Former US Congressman Anthony Weiner was expected to plead guilty in federal court in New York, months after prosecutors opened an investigation into his alleged "sexting" with a 15-year-old girl that eventually played a role in the US presidential election.
A spokesman for the law firm representing Weiner, Covington & Burling, said he would plead guilty on Friday morning but offered no further details. The charges were not immediately known.
The former Democratic congressman saw his political career implode after a series of scandals involving his inappropriate sexual exchanges with women online. Authorities have been investigating reports that Weiner, 52, sent explicit messages last year to a teenage girl in North Carolina.
Federal agents seized Weiner's laptop during the probe and discovered a batch of emails from his wife, Huma Abedin, a senior aide to Hillary Clinton, the Democratic nominee for president in 2016.
As a result, James Comey, then the director of the Federal Bureau of Investigation, announced in late October that the agency was reviewing the messages to determine whether to reopen its investigation into Clinton's handling of official correspondence.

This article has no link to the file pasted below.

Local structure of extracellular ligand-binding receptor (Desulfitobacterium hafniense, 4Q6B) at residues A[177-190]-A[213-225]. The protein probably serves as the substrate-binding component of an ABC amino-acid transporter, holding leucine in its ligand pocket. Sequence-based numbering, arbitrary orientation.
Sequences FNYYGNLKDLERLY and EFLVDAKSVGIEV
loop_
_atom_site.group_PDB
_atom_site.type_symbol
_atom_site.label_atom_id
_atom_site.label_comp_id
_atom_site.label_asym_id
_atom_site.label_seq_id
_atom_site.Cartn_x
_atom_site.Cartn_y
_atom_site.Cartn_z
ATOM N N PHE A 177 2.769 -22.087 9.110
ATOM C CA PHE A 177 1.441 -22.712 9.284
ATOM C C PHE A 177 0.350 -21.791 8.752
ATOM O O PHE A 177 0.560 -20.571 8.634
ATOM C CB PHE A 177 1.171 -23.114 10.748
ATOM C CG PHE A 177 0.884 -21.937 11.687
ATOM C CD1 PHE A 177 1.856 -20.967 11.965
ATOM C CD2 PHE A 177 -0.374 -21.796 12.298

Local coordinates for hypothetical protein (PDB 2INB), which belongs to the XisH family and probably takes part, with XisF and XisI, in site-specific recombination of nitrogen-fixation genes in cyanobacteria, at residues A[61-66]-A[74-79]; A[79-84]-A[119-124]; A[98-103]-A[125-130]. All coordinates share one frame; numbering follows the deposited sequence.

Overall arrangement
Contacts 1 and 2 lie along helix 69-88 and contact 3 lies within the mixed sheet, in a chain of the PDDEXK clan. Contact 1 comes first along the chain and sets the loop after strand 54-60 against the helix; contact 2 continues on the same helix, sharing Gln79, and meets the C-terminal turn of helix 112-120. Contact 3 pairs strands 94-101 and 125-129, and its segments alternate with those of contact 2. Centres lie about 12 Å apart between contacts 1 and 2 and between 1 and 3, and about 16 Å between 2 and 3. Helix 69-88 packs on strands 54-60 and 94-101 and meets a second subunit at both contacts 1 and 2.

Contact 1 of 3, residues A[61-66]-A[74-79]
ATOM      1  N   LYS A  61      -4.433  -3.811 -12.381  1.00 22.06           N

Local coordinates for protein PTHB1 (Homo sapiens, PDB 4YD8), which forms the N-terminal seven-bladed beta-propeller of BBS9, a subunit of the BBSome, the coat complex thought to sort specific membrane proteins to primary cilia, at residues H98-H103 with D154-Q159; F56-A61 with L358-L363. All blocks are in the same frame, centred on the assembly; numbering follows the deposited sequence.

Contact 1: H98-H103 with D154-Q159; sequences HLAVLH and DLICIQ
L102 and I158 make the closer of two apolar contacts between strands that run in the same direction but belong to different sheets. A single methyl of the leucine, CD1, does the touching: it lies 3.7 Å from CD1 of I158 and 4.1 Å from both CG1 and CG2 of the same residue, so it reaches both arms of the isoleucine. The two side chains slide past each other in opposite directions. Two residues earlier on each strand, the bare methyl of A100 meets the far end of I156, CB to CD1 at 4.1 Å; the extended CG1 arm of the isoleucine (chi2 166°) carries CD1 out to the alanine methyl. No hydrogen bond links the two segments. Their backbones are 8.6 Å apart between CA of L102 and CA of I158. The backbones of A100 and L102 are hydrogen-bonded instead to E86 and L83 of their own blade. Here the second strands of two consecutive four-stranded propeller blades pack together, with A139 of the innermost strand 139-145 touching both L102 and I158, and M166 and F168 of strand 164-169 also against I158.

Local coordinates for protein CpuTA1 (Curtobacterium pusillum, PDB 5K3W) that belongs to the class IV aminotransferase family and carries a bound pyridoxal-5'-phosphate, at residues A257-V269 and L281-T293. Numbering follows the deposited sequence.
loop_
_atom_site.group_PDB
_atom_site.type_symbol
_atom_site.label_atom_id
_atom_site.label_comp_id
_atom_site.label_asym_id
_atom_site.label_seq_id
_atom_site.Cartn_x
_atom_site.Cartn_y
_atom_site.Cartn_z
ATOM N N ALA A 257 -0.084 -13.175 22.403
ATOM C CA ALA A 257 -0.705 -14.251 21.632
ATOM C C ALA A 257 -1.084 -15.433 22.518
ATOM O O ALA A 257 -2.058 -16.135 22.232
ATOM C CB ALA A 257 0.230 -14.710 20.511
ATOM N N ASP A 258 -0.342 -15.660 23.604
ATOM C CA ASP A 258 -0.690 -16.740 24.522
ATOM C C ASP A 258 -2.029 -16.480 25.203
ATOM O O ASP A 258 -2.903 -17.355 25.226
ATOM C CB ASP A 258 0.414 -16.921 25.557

Clinton has blamed her loss to Republican Donald Trump in part on Comey's announcement, even though Comey said two days before the election in November that the review had uncovered no new evidence.
The controversy centred on Clinton's use of a private email server while she was US secretary of state. Trump and other Republicans accused her of endangering national security by exposing classified information to potential hacking.
In testimony to Congress two weeks ago, Comey said he felt "mildly nauseous" at the suggestion his actions may have swayed the election, but added that he had no regrets.
Trump fired Comey days later amid the FBI's probe into whether Trump's campaign colluded with Russia to defeat Clinton, an allegation he has vehemently denied.
The investigation into Weiner came to light after the Daily Mail, a British newspaper, published an interview with the teen whom Weiner allegedly messaged. It reported that the messages, which began when the girl was a sophomore in high school, indicated Weiner knew she was a minor.